Borgism holds that existence is unitary and unified fundamentally, and therefore all resistance to either a higher ethic or higher purpose can be met with force (since if existence is grounded fundamentally on divine or “sacred” teleology and ethics, then human rights in the most absolute and meaningful sense do not exist) and either punished for defiance or purged for purification.  We see both in the psychosis of God, Government and Corporation.  God and Government are similar, but God specifically refers to the instinct of maintaining the purity of the universal and absolute source of all creation (not only consequentially but in-terms of value and ultimate meaning and significance) and either damning, expelling or exterminating all those who either sin against it or more specifically and the worst sin of all, do not recognize this “supreme source.”  The psychosis of Government in-terms of ethics and utility holds that there must be a unified form of ethics that all human beings are privy to, and therefore all deviancy from this moral absolute must be punished or shunned – this also includes the concept of cultural homogeny and social norms that must be adhered to which often are fundamentally religious and political in nature.  We must remember that the very nature of Government is hierarchy, and all hierarchical structures view themselves as an absolute above all other things; they are what have primacy and all other things exist in purpose or in merit of goodness only in relation to them – a good man is a good and compliant citizen.  Even if the law consists of something that is harmful to the individual, it is not the fact that one is voluntarily harming one’s self or reducing the quality of life in society that is the sin (for Government not only allows but condones, enforces and engages in actions that decrease the quality of life and mind in society as do religions and corporations), the blunder is instead the sheer lack of obedience to laws.  In the case of God this is seen in a view that Abraham obeying God and potentially murdering his son was not only correct but righteous despite the reality that murder (arguably particularly infanticide) is wrong regardless of whether a magical man in the sky wishes it.  In the example of Government, there are advocates of Rule-of-Law that would contend that during prohibition those who were simply acting as free individuals and imbibing liquor are committing a wrongful deed and deserve punishment, or even those who would have consequences befall abolitionists for performing a noble deed of great consequence to others and freeing those whose realization of their most fundamental essence (being a phenomenogically free being capable of choice and free action) had been deprived from them.  In the example of the Corporate it becomes less obvious for there is multitude in business and the individual as well as exterior (pursuit of profit of the businessman which the individual is beholden and subservient to) pursuit of profit exists.  But this is also myopic and all-encompassing both in being a universal theory of human motivation (human beings are shallow, hedonistic, and fundamentally only wish to pursue pleasure and profit as a means of doing so) and in having all social action and custom revolving around market-based thinking and the all-mighty dollar.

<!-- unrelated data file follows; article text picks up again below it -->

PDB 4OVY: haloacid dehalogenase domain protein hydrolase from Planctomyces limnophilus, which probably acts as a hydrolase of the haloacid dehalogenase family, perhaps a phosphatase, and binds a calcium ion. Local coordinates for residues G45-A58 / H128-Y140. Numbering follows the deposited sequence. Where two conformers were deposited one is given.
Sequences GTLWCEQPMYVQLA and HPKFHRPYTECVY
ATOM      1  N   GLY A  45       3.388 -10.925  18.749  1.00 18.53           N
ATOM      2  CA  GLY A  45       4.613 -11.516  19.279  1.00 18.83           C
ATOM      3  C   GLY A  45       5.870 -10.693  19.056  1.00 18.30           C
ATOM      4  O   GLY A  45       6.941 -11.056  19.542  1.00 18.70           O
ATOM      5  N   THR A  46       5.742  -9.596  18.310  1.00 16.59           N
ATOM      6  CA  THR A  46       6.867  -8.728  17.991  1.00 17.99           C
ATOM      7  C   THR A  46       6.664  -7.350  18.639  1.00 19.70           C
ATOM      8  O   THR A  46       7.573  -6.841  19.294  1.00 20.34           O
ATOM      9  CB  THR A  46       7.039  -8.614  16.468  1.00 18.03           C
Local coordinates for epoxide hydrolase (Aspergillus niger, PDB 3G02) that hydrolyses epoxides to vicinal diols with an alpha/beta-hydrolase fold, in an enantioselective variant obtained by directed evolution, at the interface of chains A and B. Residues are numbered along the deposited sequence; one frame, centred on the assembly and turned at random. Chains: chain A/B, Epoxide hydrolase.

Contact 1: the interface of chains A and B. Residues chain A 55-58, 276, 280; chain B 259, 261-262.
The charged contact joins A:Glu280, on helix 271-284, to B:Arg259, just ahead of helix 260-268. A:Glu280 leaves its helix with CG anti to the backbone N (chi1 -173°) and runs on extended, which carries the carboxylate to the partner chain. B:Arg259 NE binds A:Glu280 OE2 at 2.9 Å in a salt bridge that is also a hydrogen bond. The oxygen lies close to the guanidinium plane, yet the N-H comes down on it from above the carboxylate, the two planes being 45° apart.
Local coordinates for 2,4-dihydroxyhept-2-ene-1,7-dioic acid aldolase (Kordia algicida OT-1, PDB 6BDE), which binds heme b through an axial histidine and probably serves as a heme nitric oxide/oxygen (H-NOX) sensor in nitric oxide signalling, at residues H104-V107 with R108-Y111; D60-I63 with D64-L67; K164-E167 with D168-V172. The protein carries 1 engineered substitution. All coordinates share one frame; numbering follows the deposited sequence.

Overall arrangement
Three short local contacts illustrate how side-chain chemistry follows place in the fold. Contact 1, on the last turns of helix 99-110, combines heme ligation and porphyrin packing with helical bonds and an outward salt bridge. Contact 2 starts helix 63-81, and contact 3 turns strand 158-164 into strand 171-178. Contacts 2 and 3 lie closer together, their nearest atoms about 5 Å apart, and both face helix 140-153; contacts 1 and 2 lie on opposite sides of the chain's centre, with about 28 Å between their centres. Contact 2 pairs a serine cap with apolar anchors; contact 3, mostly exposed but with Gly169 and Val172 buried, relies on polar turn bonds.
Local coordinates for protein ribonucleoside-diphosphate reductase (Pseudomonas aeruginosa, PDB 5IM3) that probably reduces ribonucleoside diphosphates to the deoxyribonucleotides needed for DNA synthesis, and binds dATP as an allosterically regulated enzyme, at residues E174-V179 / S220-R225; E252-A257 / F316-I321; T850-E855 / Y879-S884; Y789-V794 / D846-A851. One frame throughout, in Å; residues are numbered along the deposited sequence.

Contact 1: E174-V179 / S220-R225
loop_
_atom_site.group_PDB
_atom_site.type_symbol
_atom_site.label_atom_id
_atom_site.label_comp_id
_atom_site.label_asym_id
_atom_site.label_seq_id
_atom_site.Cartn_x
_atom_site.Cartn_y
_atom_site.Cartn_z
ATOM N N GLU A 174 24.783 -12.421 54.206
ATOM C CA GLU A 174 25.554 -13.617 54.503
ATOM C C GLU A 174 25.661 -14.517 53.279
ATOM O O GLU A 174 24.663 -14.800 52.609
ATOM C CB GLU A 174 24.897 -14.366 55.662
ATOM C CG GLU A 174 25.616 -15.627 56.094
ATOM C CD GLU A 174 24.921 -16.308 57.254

I would wish to revive (or rather have persist, since in-a-sense scientific observation and comprehension of existence is of a multiplicity in variables and how certain elements and key factors of existence effect others and conjoin to create a fabric of countless items and substances being influenced by countless expressions of energy, with unifying theories of string theory and gravity existing only to explain the functioning and existence of all the phenomena of existence, not “override” or remove their fundamental individuality by saying they exist truly only as Number or World Spirit) the Heraclitean model of existence, not only in physics however but of human beings in their psychology, essence and self-defined purpose.  Though like the Universe, humans can be seen to operate in ways that are quasi-universal and suspect to laws of material and consequence, there is both no law that effects all human beings (asides from for definitional purposes a genetic code that is a more materialist understanding of the definition of “human.”) just as to my knowledge even the speed of light (which was once viewed to be entirely universal and constant) slows as it approaches a black hole and ceases to exist (or is trapped inside though I’m not sure what exactly that means).  Instead there are simply phenomena and individuals that seem in some ways to largely be identical or at the very-least similar; but to say that this means that all things which meet a certain criteria of definition are identical or that therefore all existence is “one” or unitary is to say that all Irish are the same (instead of merely all being drunks) or that the whole of existence is Irish.